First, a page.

Photographer: Rob Routledge Affiliation: Sault College Source: Bugwood.org Copyright: (CC BY 3.0)
Blueweed (Echium vulgare) is a large plant capable of growing up to 3 feet tall with tap roots that extend 12 to 32 inches below the soil. Bluweed flowers from May to September with conical, dark blue flowers, that are 1.5 cm long. The leaves are green, long, thin, have a single mid-vein, and spines along the ventral side of the vein. Stems of blueweed are covered with clear spines from pubescence. It is possible for the stems to have purple spots at the base of the spines.
Blueweed is an aggressive plant that is capable of spreading through an entire pasture within a year. The presence of small thorns covering the plant are harmful to livestock leading to liver damage when ingested, and can cause dermatitis in people. It is recommended to avoid touching blueweed because of the painful thorns similar to a cactus. Blueweed is also a known host of crop-damaging pathogens. Growth and sale of blueweed is prohibited in Washington, Montana, and Wyoming because it has been declared a noxious weed.
Blueweed produces 500 to 2,000 seeds per plant facilitating rapid spread through pastures and rangelands. Seeds are released from the plant and fall to the ground near the parent. Spreading is facilitated by attaching to fur, feathers, or clothing. Seeds are capable of remaining viable in the ground for several years.
Traditionally, the leaves of blueweed were boiled into tea and used as a headache remedy due to the alkaloid content. Blueweed was also introduced as an oil seed crop because of the gamma linoleic acid content of the plant.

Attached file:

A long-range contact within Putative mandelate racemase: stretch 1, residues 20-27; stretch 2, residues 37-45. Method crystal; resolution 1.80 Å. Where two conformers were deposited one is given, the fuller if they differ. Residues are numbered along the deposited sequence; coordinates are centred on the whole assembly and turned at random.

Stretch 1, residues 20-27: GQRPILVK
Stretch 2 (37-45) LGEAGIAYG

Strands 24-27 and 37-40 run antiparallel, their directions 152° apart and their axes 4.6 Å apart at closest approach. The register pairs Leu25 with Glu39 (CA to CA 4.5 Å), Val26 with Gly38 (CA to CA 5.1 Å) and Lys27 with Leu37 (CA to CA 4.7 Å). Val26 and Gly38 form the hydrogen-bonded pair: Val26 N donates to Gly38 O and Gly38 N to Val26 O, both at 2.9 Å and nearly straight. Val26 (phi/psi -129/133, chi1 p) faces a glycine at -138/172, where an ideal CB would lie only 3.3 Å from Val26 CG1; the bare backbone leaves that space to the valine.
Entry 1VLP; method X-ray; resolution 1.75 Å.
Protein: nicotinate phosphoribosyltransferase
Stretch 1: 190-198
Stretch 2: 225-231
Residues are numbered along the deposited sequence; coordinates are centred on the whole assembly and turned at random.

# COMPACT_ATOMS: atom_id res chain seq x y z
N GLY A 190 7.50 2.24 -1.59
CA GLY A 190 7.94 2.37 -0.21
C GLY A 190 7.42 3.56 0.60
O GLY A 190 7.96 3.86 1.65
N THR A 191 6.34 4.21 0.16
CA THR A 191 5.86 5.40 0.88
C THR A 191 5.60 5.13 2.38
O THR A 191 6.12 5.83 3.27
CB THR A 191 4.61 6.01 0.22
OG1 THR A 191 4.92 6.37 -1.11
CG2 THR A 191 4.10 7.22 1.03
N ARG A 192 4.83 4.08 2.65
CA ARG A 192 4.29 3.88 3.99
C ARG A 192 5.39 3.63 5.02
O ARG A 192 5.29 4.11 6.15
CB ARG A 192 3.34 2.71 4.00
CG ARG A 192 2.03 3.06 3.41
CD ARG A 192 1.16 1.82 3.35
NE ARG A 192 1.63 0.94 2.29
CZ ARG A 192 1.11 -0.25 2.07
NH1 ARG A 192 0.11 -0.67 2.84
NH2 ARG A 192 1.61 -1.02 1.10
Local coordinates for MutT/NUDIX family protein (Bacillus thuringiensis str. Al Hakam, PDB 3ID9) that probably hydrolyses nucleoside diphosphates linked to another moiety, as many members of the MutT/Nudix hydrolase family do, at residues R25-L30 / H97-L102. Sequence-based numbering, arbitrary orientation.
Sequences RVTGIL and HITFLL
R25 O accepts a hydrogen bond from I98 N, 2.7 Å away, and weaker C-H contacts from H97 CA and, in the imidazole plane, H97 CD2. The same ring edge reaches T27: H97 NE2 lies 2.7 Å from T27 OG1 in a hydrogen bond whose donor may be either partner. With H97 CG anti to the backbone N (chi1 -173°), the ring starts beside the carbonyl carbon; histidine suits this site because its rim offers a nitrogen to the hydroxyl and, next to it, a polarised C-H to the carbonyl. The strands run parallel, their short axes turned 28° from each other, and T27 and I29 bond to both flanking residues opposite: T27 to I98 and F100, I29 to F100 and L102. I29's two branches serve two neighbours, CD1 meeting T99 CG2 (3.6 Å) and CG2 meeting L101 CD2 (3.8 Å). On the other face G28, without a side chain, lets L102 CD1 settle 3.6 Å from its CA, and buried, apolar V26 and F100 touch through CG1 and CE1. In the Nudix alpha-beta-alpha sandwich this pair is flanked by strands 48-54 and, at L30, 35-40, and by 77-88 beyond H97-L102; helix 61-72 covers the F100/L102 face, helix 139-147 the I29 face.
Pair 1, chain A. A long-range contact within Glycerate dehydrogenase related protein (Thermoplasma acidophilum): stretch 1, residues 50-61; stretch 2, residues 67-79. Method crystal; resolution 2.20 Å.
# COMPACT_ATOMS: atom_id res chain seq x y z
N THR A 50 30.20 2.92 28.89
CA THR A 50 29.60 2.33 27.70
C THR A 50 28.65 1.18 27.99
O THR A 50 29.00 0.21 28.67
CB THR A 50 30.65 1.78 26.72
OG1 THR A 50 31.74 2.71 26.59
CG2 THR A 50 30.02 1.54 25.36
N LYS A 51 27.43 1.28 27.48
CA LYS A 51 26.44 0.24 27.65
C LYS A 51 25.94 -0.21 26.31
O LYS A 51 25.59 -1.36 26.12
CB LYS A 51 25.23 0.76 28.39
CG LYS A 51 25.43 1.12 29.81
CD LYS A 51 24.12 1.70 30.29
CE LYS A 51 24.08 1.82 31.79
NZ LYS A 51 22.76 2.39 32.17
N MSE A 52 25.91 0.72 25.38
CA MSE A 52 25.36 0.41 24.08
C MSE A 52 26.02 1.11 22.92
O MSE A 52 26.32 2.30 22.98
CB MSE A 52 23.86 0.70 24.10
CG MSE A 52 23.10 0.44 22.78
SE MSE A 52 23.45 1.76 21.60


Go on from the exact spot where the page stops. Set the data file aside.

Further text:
U.S. Habitat: As a habitat generalist capable of surviving with little water, blueweed is found in a variety of areas throughout the U.S. such as waste ground, roadsides, gravel bars, and sand bars.
U.S. Present: Blueweed is found in 42 states within the U.S. -- click to view range map provided by the USDA
The only management methods for blueweed control are mechanical through pulling or cutting of the plant and herbicide treatment. Mechanical methods require regular cutting or pulling to ensure seed production is reduced eventually damaging the plant to the point of root reserve depletion. Spring or early Autumn applications of herbicide containing 2,4-D has been proven effective in managing blueweed populations. Before applying herbicides read the label for directions of use and all precautions.
BC Ministry of Agriculture and Fisheries. 1988. Blueweed. Agdex 640 Fact Sheet.
Correll, D. S. & M. C. Johnston. 1970. Manual of the vascular plants of Texas. (F Tex)
El-Shazly, A., T. Sarg, A. Ateya, A. Abdel Aziz, and S. El-Dahmy. 1996. Pyrrolizidine Alkaloids from Echium setosum and Echium vulgare. Journal of Natural Products 59(3): 310-313.
Klinkhamer, Peter G. L., and Tom J. de Jong. 1990. Effects of Plant Size, Plant Density and Sex Differential Nectar Reward on Pollinator Visitation in the Protandrous Echium vulgare (Boraginaceae). Oikos 57(3): 399-405.